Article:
WEDNESDAY, Feb. 28, 2018 (HealthDay News) — Subthreshold phototherapy during birth hospitalization is associated with reduced readmission for phototherapy, according to a study published online Feb. 26 in JAMA Pediatrics.
Andrea C. Wickremasinghe, M.D., from the Kaiser Permanente Santa Clara Medical Center in California, and colleagues estimated the efficacy of subthreshold phototherapy for newborns with total serum bilirubin levels from 0.1 to 3 mg/dL below the appropriate phototherapy threshold during birth hospitalization. Data were included for 25,895 newborns born at 35 or more weeks’ gestation.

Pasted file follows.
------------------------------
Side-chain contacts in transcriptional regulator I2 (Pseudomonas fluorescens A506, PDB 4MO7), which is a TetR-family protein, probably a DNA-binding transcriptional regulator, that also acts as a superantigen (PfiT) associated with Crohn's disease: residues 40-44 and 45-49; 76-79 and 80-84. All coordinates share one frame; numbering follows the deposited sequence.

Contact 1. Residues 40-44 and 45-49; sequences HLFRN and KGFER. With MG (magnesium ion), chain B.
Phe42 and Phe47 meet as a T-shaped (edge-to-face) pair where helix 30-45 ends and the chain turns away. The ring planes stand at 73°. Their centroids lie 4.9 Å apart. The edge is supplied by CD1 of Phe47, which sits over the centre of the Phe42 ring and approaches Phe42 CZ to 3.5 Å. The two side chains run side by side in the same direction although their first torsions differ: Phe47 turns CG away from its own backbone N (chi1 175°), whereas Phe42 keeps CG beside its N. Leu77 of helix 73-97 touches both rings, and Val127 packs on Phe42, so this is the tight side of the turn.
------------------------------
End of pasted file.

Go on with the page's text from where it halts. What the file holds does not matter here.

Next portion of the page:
The researchers found that 19.1 percent of the newborns received subthreshold phototherapy; 4.9 percent of these were readmitted for phototherapy compared with 12.8 percent of the untreated newborns (unadjusted odds ratio, 0.35). The correlation was strengthened after adjustment for confounding variables (odds ratio, 0.28). The estimated numbers needed to treat ranged from 60.8 to 6.3 in the lowest versus the highest quintile of predicted risk. Compared with exclusively breastfed newborns, those who received formula feedings had lower adjusted odds of readmission for phototherapy (odds ratio, 0.58 for >0 to <2 formula feedings per day; odds ratio, 0.24 for ≥6 formula feedings per day). There was a 22-hour-longer length of stay in association with subthreshold phototherapy.
“Subthreshold phototherapy during the birth hospitalization is effective in preventing readmissions for phototherapy; however, for each readmission prevented, many newborns require phototherapy who would otherwise not need it,” the authors write.
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